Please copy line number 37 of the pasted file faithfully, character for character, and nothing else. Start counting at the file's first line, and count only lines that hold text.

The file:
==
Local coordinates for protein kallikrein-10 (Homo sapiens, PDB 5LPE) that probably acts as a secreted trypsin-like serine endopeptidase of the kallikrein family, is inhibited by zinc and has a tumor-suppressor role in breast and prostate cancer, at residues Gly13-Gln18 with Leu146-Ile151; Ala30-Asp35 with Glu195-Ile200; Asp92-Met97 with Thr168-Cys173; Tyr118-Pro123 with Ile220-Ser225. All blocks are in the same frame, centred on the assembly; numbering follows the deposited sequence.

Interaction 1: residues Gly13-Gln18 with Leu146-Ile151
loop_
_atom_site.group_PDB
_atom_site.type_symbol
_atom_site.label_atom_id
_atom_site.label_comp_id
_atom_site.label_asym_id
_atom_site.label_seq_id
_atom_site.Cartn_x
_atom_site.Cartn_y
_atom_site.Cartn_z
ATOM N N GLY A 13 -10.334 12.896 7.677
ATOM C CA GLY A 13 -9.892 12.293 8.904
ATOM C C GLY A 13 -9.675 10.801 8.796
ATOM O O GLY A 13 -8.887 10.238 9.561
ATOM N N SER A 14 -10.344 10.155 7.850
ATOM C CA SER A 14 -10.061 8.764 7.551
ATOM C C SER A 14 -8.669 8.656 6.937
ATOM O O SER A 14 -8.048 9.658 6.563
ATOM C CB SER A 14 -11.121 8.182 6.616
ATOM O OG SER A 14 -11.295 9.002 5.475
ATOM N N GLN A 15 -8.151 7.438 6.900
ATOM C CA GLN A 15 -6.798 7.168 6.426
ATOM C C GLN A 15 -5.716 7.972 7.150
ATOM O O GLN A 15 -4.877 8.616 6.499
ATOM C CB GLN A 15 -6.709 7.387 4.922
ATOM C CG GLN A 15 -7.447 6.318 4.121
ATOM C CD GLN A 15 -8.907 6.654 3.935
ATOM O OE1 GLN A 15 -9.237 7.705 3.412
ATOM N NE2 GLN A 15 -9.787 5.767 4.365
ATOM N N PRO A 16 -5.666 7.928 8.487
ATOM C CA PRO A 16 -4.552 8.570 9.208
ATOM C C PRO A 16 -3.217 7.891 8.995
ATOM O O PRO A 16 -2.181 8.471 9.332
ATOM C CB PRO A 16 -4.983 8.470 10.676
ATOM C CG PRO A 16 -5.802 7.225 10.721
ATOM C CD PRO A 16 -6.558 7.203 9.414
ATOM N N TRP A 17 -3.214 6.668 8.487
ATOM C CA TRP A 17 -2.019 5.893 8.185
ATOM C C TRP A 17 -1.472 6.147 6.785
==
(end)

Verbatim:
ATOM C CG PRO A 16 -5.802 7.225 10.721